Of the various measures implemented by the government to support businesses through the pandemic, the COVID loans now look, to some observers, like a costly mistake.
In particular, the Bounce Back Loan Scheme (BBLS) may have an impact on the public purse which is felt for years to come. Announced by the Treasury on 4 May 2020, the BBLS allowed ailing SMEs to borrow between £2,000 and £50,000 from accredited lenders, with the government covering all interest payments and fees for the first 12 months, with a flat interest rate of 2.5% thereafter and the term loans to be repaid over 6 years.
The Coronavirus Business Interruption Loan Scheme (CBILS) had already been in place since March 2020, set up to provide access to loans and finance of up to £5million. The Coronavirus Large Business Interruption Loan Scheme (CLBILS) offered mid-sized and larger businesses with financing of up to £200 million. In contrast, the purpose of the BBLS was to prop up micro SMEs with smaller, fast track loans as a means of weathering the COVID storm.
The appeal of the BBLS
Take up for the BBLS was immediate. By 17 May 2020, more than £14bn worth of bounce back loans had been approved. By the time the BBLS closed, the value of facilities approved (including those that had been "topped up" to the maximum £50,000) stood at £47.36bn.
Although the scheme only offered loans of up to £50,000, the BBLS accounted for the lion's share of lending. Of the c. £79bn granted in COVID loans, the value of the facilities approved under the BBLS accounted for more than the CBILS and the CLBILS loans combined.
A key difference between the interruption loans and the bounce back loans was the application process. While potential recipients of a CBILS loan had to produce borrowing proposals, backed up by accounts and details of assets, micro SMEs could fill in a short online questionnaire and self-certify their suitability for a loan.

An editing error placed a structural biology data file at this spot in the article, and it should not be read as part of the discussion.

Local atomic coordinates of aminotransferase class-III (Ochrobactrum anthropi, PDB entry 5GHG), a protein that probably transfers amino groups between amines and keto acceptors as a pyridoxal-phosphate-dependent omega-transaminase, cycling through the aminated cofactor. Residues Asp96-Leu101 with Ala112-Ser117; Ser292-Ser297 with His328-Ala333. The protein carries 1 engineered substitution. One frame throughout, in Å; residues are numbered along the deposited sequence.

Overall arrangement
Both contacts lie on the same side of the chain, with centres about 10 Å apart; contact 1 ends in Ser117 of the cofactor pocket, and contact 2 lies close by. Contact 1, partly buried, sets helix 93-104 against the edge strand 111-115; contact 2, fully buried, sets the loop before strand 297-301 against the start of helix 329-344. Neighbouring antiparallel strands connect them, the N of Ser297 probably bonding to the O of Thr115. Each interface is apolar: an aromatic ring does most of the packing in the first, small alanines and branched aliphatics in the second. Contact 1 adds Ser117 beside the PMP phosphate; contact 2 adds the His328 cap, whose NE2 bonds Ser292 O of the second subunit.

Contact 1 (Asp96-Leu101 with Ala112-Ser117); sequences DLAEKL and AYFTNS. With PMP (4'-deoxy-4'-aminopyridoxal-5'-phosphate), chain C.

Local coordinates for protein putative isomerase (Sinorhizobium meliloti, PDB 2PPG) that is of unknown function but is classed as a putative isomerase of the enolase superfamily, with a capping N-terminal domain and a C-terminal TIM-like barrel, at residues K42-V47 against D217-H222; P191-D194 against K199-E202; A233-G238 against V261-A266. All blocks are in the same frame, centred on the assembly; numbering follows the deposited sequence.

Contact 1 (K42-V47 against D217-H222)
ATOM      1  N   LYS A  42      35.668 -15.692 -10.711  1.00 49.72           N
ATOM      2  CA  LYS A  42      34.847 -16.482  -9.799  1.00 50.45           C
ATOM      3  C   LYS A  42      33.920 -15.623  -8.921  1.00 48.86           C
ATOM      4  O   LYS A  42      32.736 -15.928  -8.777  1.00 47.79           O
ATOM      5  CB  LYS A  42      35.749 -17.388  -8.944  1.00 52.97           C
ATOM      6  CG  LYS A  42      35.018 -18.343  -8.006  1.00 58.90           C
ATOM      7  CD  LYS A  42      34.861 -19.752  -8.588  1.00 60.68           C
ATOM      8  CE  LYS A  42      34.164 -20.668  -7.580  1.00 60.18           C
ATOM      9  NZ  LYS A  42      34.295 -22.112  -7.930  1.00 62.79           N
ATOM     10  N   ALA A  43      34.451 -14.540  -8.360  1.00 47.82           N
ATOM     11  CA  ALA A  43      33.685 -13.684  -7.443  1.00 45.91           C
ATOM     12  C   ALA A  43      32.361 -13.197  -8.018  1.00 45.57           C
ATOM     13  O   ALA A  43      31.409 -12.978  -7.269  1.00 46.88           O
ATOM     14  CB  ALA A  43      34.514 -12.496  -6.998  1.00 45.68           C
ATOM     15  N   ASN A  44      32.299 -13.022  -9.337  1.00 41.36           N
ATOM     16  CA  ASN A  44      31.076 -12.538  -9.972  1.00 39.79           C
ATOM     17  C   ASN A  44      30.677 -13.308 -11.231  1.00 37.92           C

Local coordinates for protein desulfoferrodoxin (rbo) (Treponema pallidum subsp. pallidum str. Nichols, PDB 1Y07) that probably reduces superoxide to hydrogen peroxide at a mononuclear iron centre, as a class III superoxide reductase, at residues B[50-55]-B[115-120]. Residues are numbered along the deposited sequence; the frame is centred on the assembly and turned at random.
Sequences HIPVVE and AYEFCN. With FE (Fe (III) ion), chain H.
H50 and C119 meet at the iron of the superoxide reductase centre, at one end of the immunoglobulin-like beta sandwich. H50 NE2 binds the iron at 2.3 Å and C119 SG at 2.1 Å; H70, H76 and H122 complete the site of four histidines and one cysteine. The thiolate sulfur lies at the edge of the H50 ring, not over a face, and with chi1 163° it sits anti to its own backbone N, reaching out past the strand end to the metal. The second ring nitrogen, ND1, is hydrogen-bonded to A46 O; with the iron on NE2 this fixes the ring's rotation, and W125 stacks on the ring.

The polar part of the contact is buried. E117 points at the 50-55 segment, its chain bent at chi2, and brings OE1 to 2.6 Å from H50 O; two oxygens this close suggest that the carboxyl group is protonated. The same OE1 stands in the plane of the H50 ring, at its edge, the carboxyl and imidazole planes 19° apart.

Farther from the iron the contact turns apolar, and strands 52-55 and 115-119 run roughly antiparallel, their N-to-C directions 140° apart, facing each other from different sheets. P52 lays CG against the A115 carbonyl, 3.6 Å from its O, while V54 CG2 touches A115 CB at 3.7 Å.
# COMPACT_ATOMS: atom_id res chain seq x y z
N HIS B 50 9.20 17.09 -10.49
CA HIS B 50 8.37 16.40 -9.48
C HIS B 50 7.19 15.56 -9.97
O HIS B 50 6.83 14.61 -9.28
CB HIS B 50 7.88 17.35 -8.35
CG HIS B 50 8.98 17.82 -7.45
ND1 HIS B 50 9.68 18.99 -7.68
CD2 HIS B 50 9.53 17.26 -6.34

In percentage terms, nearly 75% of all BBLS applications resulted in facilities being approved, compared to 43% of CBILS applications and 65% of CLBILS applications.
Scrutiny of the BBLS
Naturally a bigger loan calls for greater due diligence but, beyond the usual KYC checks, lenders of bounce back loans were not required to carry out any borrower viability tests at all. Such tests take time, and a key purpose of the BBLS was to provide loans quickly. The government has since faced criticism however, for apparently failing to adequately plan for the recovery of bounce back loan debt.
Perhaps at the time the BBLS seemed prudent. The country was in lockdown: all “non-essential” high street businesses were closed and people were required by law to stay at home. UK business teetered on an economic cliff-edge. But even in that context, it does seem remarkable that the scheme enabled 100% government backed borrowing of up to £50,000 with no security, no indication whatsoever that the loan could be repaid, and on the basis of a self-declaration only. Aside from how the debt could be recovered, the lack of oversight also made the BBLS ripe for abuse.